Basic Financial Planning for Newlyweds




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Step 5: Project if You're Saving Enough for a Comfortable Retirement


Your Initial Financial Plan:

Have You Read...

Feathering Your Nest: The Retirement Planner

The complete retirement/investment planner. Built around the one truism of retirement planning--the sooner the better--this comprehensive book provides accessible, realistic, and reassuring guidance for creating a nest egg. Simple exercises map out a plan and set a dollar figure of what's needed.    

To order this book from Barnes&, click on Feathering Your Nest: The Retirement Planner

Q: What do you call a 70 year old physician who never bothered to save any money over the years?

A:  DR.

Doesn't  Retire

Spending more than you earn each year is very easy to do. Exotic vacations, fancy clothes, huge homes, country clubs, yachts and sailboats.... the list of things to spend your money on is endless. But remember, Hedonism is a resort in Jamaica, not a prudent lifestyle.

Looking For a CPA, Lawyer or Financial Advisor who has worked with lots of other newlyweds and is familiar with the issues that affect you?  




Wondering What Your Retirement Savings Will REALLY Be Worth When You Retire?

These days, it seems that most workers try to contribute at least something to their retirement accounts each year.  But few have any idea (1) what their retirement accounts might actually be worth when they retire or (2) how much annual income their retirement accounts might provide to them once they stop working?   By filling in just 8 numbers on our On-line Retirement Calculator, you'll find out the answers to both of these essential questions.

Saving for Retirement is as Easy as 1....2....3....4....

  1. Take care of NUMBER 1: All retirement accounts are owned individually, by only one person. They can never be held jointly, even if you're married. People who work should take advantage of the different options offered to them at work. People who are not currently working, but are married to someone who works, are generally allowed to contribute to their own IRA each year.

  2. TOO many reasons not to contribute to your retirement plans.: Every year, there will be thousands of reasons why no contributions can be made to your retirement account. Whether the excuse is taking a vacation, saving for a house, setting aside college money.... The list goes on and on. Saving for retirement needs to be a priority. Even if you can't put away the maximum each year, put away something. Keep in mind, the earlier you start, the better!!

  3. THREE letters to help you save: I.R.A.: IRAs are a super way of saving for retirement. Whether you choose a traditional IRA or a Roth IRA, the maximum total contribution per couple is $8,000 per year in 2006 (increasing to $10,000 per couple in 2008); provided that one of the spouses has earned income in excess of the amount contributed to the IRA. Even if you or your spouse are covered under a retirement plan at work, you can still each contribute to your IRA each year.  And remember to add $1000 for each spouse that will be age 50 or older by December 31, 2006.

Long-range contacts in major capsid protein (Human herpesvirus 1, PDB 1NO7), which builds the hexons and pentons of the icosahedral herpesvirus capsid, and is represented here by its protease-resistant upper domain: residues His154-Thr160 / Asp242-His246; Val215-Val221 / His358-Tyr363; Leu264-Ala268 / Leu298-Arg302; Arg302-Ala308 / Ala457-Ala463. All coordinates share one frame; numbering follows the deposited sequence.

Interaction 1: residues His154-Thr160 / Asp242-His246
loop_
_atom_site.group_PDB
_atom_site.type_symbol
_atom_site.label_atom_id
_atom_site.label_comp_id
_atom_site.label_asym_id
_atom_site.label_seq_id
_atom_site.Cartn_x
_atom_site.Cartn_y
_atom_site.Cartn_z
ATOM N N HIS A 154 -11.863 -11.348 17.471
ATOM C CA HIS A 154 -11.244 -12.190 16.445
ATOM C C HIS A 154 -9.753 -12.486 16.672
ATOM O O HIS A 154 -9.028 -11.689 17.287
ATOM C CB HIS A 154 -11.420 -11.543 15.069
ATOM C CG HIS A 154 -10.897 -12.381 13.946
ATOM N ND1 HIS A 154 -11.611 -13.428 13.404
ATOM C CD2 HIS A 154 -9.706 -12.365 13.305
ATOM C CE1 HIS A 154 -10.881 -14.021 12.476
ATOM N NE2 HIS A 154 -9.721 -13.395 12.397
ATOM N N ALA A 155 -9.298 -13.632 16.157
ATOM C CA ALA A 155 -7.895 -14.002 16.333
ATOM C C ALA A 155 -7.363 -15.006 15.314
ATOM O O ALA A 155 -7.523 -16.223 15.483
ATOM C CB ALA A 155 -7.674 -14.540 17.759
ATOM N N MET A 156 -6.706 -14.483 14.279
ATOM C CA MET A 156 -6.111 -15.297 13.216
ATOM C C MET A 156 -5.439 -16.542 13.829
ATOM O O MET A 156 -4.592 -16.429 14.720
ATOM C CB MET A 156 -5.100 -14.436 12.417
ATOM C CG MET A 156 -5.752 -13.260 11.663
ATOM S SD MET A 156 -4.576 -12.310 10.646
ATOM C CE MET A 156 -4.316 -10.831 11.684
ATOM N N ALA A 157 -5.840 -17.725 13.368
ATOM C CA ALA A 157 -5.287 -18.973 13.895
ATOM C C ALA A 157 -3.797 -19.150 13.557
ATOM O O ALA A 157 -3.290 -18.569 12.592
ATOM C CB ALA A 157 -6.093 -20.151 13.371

4. Most employers offer either a 401(k) plan or a 403(b) plan as part of their benefits package.: People who work for employers who offer either of these plans should try to contribute to them on a regular basis. Money contributed reduces your federal taxable wages and grows tax deferred. The maximum allowable contribution is currently $15,000 per person ($20,000 if you'll be age 50 or older by December 31, 2006). If you're not currently contributing to your employer sponsored 401(k) plan or 403(b) plan, our advice to you is simple. Start Now!!

The easiest way to find out what your retirement savings will REALLY be worth when you retire is to go to our ON-LINE RETIREMENT SAVINGS CALCULATOR.  All you will need to do is enter 8 numbers, and the projected value of your retirement savings will automatically be calculated.

Individual Retirement Accounts (IRAs)

IRAs are the most basic of all available retirement savings options.  If you're single and you earn at least $4,000, you're allowed to contribute $4,000 to an IRA.  If you're married, and one spouse earns at least $8,000, then each spouse can contribute up to $8,000 into an IRA.  And if you'll be at least 50 by the end of the year, you can contribute an extra $1,000 to your IRA in 2006.

Effective 2002, the annual maximum contribution to an IRA has increased.  Thanks toThe Economic Growth and Tax Relief Reconciliation Act of 2001, you and your spouse can each contribute contribute $3,000 to your IRAs for 2002 - 2004, $4,000 for 2005 - 2007, and $5,000 thereafter.

There Are Currently Two Types of IRAs:

  • TRADITIONAL IRAs:  Amounts contributed to a traditional IRA may or may not be tax deductible, depending on whether you or your spouse are covered under a retirement plan at work, but always grow TAX DEFERRED.